In 2011, the labor force participation rate was 64 percent. This means that:
A. 64 percent of all working age people wanted a job.
The unemployment rate may:
A. understate the effect of a recession on employment because some leave the labor force.
If you hear that unemployment increased in the last year by 3.5 percentage points to 8 percent it means:
B. 35 out of every 1,000 people lost their job in the last year.
If you hear that unemployment decreased by 2 percentage points to 6 percent in the past year, while the labor force participation rate remained constant, it means:
B. 20 out of every 1,000 unemployed persons found a job in the last year.
If you hear that unemployment increased by 2 percentage points to 4 percent in the past year, while the labor force participation rate and the population remained constant, it means:
A. unemployment doubled in the past year.

B. there was a 100 percent increase in unemployment.

C. twice as many people are without work than was the case a year ago.

D. All of these are true.

Discouraged workers are people who have:
A. looked for work in the past year but have given up looking because of the condition of the labor market.
Someone who is underemployed is someone who:
A. is working part-time, but wants full-time employment.

B. is working in a job for which they are overqualified.

C. could be contributing more output to society by either working more, or working using more advanced skills they possess but don’t currently use.

D. All of these describe those who are underemployed.

Matt is a college graduate who majored in creative writing and currently works at a local bookstore as a sales clerk. The best way to describe Matt is to say he is:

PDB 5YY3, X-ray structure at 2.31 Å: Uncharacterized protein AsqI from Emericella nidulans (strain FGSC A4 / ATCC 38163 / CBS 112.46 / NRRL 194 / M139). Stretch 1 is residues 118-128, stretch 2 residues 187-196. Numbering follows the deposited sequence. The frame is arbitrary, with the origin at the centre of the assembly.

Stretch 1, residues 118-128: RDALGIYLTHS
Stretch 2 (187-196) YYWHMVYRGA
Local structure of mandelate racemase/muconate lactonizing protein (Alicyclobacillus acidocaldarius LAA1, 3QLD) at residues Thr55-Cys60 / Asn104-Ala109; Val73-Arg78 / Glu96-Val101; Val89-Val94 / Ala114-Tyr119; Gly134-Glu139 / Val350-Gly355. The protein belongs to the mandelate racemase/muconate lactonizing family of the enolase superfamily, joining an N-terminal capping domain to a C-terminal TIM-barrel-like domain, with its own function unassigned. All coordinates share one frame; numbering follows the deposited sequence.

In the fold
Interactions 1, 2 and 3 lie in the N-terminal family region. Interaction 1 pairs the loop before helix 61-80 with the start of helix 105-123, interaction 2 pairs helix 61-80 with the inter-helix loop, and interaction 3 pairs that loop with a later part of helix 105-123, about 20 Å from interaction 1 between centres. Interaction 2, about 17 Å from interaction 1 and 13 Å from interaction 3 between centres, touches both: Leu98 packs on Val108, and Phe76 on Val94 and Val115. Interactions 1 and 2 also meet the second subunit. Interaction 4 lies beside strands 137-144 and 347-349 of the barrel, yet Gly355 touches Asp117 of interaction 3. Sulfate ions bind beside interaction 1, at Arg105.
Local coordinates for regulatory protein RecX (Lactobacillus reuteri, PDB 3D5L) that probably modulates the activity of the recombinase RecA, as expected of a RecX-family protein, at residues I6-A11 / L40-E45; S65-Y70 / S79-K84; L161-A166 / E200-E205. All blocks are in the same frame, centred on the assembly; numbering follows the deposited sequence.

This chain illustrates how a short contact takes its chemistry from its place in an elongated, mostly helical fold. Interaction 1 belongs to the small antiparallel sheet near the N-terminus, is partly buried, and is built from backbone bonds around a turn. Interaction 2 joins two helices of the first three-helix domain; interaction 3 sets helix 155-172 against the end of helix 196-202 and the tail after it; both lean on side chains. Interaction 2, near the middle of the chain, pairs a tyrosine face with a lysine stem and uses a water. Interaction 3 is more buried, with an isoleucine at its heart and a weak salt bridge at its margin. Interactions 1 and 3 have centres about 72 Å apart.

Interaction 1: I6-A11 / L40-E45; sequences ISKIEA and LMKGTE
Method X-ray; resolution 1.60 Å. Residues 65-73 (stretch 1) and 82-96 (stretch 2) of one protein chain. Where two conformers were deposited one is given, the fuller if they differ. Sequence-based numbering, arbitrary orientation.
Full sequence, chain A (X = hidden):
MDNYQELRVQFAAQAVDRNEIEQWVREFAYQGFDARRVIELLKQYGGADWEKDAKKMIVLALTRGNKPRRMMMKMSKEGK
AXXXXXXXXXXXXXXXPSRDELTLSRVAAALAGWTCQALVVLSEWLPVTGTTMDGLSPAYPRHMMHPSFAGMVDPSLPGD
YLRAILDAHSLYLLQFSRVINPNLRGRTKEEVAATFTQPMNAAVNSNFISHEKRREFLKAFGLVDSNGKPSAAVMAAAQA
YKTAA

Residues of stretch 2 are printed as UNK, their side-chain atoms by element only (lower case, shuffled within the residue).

C. underemployed.
Jen has a PhD in economics and has been working for 3 years part-time as an instructor; she has always hoped to be hired as a full-time faculty member. The best way to describe Jen is to say she is:
C. underemployed.
Marc is a high school graduate and currently works as a corrections officer at a local prison. He would like to go back to school to train to become a police officer someday. The best way to describe Marc is to say he is:
D. employed.
John earned a PhD in biomedical engineering, and works full-time as a faculty member at the local university. He also does some private consulting work on the side. He would like to give up teaching and do consulting full-time, but he fears there isn’t enough demand for it. The best way to describe John is to say he is:
D. employed.
Sonia has a PhD in art history, and is currently working full-time as a waitress. The Bureau of Labor Statistics would count Sonia as:
A. employed.
Sasha has a master’s degree in writing, and currently works full-time as a 2nd grade classroom helper. She submits articles for the local paper on occasion, and gets paid only when the editor agrees to publish a submission. Sasha would love to be a full-time reporter. The best way to describe Sasha is to say she is ________________; the Bureau of Labor Statistics would count Sasha as ____________.
A. underemployed; employed
The Bureau of Labor Statistics counts underemployed persons as those who:
A. are currently working less than they would like to be.
The Bureau of Labor Statistics collects _______ measures of unemployment
C. 6
The Bureau of Labor Statistics measures unemployment by surveying:
B. a sample of about 60,000 households every month.
The survey the Bureau of Labor Statistics uses to collect unemployment data is called the:
A. current population survey.
The labor demand curve:
A. shows the relationship between the total quantity of labor demanded by all the firms in the economy and the wage rate.

B. shows that, all things being equal, firms will want to hire more labor when wages are lower and less labor when wages are higher.

C. has a negative slope.

D. All of these are true.

The labor demand curve:
A. is provided by firms who want to hire workers at each given wage
The labor supply curve: